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Which Beracha Does One Recite on an Ice Cream Sandwich?

An ice-cream sandwich consists of two cookies, often made with chocolate or other flavoring, with ice cream in between them. Of course, cookies require the Beracha of "Mezonot" whereas over ice cream one recites the Beracha of "She’hakol." The question thus arises, which Beracha does one recite over an ice cream sandwich: "Mezonot," "She’hakol," or perhaps both – "Mezonot" over the cookie and "She’hakol" over the ice cream?

The Shulhan Aruch (Orah Haim 212:2) rules that if a person eats a cracker with jelly spread on it, he recites only the Beracha of "She’hakol." In such a case, the person’s primary intent is to eat the jelly, and the cracker serves mainly to hold the jelly, which cannot be neatly held directly in one’s hand. Since the primary intent is to eat the jelly, it is considered the main food, and thus one recites a Beracha over the jelly, and this Beracha covers the cracker, as well.

At first glance, this rationale should apply to an ice cream sandwich, as well. The main intent is to eat the ice cream, and the cookies serve primarily to provide a relatively neat and an efficient way of eating the ice cream. As such, we might think, one should recite only the Beracha of "She’hakol."

However, the Magen Abraham (Rav Abraham Gombiner, Poland, 1637-1682) writes that the Shulhan Aruch’s ruling applies only when one eats jelly on an unflavored cracker or wafer. In such a case, it is clear that the person’s primary intent is to eat the jelly. But if the cracker has a flavor and is tasty in its own right, then it is regarded as the primary food, and one would thus recite "Mezonot" which would cover both the cracker and the jelly. Clearly, the cookie portion of an ice cream sandwich is tasty and flavorful, and, as mentioned, it often contains chocolate and sweetening agents. Hence, the cookie is considered the primary food, and one should therefore recite the Beracha of "Mezonot," which covers both the cookie and the ice cream.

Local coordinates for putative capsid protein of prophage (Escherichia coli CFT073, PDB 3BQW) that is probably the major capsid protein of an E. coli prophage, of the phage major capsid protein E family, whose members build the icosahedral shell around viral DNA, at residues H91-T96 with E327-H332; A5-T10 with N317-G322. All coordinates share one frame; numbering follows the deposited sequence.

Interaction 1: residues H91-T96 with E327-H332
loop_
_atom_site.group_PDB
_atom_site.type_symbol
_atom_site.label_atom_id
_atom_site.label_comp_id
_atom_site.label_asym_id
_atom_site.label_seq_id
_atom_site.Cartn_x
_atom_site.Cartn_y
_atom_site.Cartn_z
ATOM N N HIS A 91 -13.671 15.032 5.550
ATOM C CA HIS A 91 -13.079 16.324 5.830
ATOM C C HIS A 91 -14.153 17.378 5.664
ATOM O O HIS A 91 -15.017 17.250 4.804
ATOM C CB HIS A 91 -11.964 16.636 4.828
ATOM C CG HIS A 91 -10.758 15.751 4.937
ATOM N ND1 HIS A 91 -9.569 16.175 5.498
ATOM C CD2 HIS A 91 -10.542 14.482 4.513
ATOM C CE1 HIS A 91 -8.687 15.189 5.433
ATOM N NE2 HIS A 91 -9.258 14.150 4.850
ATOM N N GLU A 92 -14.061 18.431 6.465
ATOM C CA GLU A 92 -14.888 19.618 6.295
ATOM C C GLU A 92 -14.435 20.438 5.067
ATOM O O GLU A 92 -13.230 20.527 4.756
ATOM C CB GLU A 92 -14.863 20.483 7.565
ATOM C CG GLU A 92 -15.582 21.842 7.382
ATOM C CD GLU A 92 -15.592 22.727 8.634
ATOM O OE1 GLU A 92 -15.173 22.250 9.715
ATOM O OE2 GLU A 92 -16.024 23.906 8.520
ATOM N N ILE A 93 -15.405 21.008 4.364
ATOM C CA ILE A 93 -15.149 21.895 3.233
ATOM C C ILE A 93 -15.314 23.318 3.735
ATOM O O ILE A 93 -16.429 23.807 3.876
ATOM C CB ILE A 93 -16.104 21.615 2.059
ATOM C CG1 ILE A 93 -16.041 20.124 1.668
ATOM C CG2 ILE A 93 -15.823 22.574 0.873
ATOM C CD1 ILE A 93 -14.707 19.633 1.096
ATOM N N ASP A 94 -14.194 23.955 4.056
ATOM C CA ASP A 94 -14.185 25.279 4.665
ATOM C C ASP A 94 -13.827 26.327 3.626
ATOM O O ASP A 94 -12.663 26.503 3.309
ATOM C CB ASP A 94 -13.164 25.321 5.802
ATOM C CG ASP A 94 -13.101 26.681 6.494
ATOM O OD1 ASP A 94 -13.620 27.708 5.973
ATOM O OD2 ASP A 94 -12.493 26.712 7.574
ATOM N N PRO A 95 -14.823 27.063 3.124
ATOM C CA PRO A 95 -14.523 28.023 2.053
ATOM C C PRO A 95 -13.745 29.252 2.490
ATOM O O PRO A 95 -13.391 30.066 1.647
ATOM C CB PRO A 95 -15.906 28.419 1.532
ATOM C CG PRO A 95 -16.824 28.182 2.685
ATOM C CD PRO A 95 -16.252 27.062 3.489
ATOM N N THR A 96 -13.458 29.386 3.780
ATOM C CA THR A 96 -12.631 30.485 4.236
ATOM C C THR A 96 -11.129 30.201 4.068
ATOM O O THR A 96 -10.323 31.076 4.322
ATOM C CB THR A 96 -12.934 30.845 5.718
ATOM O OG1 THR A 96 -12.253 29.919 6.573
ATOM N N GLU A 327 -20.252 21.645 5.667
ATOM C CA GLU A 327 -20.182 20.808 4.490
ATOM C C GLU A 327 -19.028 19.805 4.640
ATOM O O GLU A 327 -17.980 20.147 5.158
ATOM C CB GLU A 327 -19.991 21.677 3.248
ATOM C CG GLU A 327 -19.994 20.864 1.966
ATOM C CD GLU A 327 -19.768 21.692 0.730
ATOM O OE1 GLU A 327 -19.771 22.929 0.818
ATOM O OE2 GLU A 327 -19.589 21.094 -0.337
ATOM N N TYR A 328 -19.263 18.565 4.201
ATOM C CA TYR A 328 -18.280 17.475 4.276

The Hafetz Haim (Rav Yisrael Meir Kagan of Radin, 1839-1933), however, in his Mishna Berura (168:45), writes that this entire discussion applies only if the two foods were baked together. In such a case, one recites a Beracha on the primary food, which also covers the subordinate food. If, however, the spread was placed on the cracker after it was baked, then we treat the two foods as separate entities, such that each requires a separate Beracha. Quite obviously, the cookie and ice cream of an ice cream sandwich are not baked together, and thus according to the Mishna Berura, one would be required to recite two separate Berachot – "Mezonot" over the cookie, and "She’hakol" over the ice cream.

However, Hacham Ovadia Yosef, in his Yabia Omer (vol. 8), disputes the Mishna Berura’s ruling, and maintains that even if the two foods were not baked together, one recites only a Beracha over the primary food. And thus in the case of an ice cream sandwich, one recites only "Mezonot," and this Beracha covers both the cookie and ice cream. This Halacha is discussed in Yalkut Yosef – Berachot, vol. 3 (p. 280, in the footnote).

Summary: Before eating an ice cream sandwich, one recites "Mezonot" and this Beracha covers both the cookie and ice cream.